Posted on | April 22, 2014 | 42 Comments
Andra Peyser wrote a New York Post column about feminist reaction to Kirsten Dunst’s comments on marriage and motherhood. Having hashed that out at length a week ago — “Sex Roles: Me Tarzan, You Jane” — I’m not particularly interested in revisiting it today. However, I find myself puzzled by Ann Althouse’s dismissive reaction to Peyser’s column:
Andrea Peyser . . . asserts, in the NY Post, that “The sisterhood went psychotic.” Where? Where is this psychotic? Who is this “sisterhood”? There was [Jezebel's Gloria] Ryan, who was perfectly bland, more or less quoting bemusedly. There was one other “sister” in this outbreak of mass Dunst-induced psychosis, one Stacey Ritzen at a place I’d never heard of called Uproxx. . . .
The headline at the Peyser piece is “Dunst receives fury for feminine comments in Bazaar.” What pathetic pandering of the notion that women are crazy and overemotive! There’s really nothing to see here.
“Nothing to see here”? Evidently, Professor Althouse missed the reaction from, inter alia, Hayley Hoover at The Gloss (calling Dunst’s comments “a pile of problematic bullshit”) and Ariane Sommer at Fox News (accusing Dunst of “regressing to a 1950s archetype of womanhood”). So if there was not perhaps an “outbreak of mass Dunst-induced psychosis,” certainly the reaction was more widespread than the comments of Ryan and Ritzen.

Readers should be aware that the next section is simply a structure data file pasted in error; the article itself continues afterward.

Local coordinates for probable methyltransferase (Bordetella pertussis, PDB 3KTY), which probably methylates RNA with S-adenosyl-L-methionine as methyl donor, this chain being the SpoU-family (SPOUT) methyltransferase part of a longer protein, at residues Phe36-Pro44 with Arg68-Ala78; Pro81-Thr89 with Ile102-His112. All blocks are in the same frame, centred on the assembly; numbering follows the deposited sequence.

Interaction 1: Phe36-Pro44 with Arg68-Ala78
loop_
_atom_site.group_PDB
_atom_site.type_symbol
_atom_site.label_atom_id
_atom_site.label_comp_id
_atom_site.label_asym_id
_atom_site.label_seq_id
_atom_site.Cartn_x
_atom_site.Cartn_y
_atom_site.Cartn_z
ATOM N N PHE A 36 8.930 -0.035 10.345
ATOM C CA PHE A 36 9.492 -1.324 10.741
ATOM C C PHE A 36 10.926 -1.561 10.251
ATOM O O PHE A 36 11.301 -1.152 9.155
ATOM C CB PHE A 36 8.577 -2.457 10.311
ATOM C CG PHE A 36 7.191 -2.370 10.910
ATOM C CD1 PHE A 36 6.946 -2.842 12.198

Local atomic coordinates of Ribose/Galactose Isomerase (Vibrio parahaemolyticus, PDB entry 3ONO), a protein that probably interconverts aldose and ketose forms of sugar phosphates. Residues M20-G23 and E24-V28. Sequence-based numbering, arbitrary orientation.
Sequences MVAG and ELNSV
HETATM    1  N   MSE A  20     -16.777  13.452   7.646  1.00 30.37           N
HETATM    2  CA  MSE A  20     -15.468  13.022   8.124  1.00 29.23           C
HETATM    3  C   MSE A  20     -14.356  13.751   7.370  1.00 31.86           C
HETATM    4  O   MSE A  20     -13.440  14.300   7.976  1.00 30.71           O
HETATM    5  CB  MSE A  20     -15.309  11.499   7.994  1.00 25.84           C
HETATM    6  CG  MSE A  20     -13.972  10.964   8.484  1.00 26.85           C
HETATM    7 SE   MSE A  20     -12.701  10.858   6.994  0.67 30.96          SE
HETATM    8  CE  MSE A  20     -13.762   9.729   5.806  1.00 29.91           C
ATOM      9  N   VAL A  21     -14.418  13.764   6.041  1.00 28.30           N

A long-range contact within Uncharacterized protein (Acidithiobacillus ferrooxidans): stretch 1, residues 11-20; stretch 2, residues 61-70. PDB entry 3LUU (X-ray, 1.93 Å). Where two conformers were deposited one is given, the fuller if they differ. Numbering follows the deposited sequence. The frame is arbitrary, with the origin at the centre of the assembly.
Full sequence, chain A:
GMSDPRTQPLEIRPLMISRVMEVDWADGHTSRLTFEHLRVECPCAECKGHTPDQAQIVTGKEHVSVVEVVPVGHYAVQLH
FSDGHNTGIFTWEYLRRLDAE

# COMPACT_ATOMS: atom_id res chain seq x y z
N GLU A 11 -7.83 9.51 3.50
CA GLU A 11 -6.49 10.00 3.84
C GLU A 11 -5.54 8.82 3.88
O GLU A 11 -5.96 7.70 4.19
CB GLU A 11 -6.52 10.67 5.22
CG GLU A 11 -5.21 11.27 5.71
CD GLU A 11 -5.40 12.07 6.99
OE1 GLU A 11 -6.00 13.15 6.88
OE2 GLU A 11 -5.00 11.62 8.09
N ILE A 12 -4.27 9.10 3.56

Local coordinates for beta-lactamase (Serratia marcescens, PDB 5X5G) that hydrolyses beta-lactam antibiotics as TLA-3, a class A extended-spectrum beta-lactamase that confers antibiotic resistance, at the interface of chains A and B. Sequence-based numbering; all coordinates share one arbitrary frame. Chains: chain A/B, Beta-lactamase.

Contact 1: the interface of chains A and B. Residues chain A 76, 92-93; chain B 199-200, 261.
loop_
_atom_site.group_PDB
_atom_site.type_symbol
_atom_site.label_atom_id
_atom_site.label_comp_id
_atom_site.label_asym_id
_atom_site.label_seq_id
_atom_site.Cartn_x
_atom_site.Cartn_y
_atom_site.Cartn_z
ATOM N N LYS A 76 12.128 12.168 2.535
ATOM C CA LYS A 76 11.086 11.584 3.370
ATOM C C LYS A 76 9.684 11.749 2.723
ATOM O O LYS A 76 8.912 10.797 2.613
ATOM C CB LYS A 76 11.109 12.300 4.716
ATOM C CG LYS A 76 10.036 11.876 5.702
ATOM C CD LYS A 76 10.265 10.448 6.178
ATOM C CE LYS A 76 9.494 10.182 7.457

Furthermore, since when is calling attention to the lunatic screeching of feminists the same as “pathetic pandering of the notion that women are crazy and overemotive”? Conflating these separate categories — women and feminists — is at the heart of complaints that conservative women have been making for decades, namely the tendency of the liberal media to present feminist ideologues as the spokeswomen for the interests of all women. (This tendency is paralleled by the way the media present labor unions as representatives of “the working class” and present Al Sharpton as a spokesman for “civil rights.”) What the women defending Dunst — e.g., Dana Loesch, Katie Yoder and Melissa Braunstein — are saying is that feminists don’t speak for them and their interests.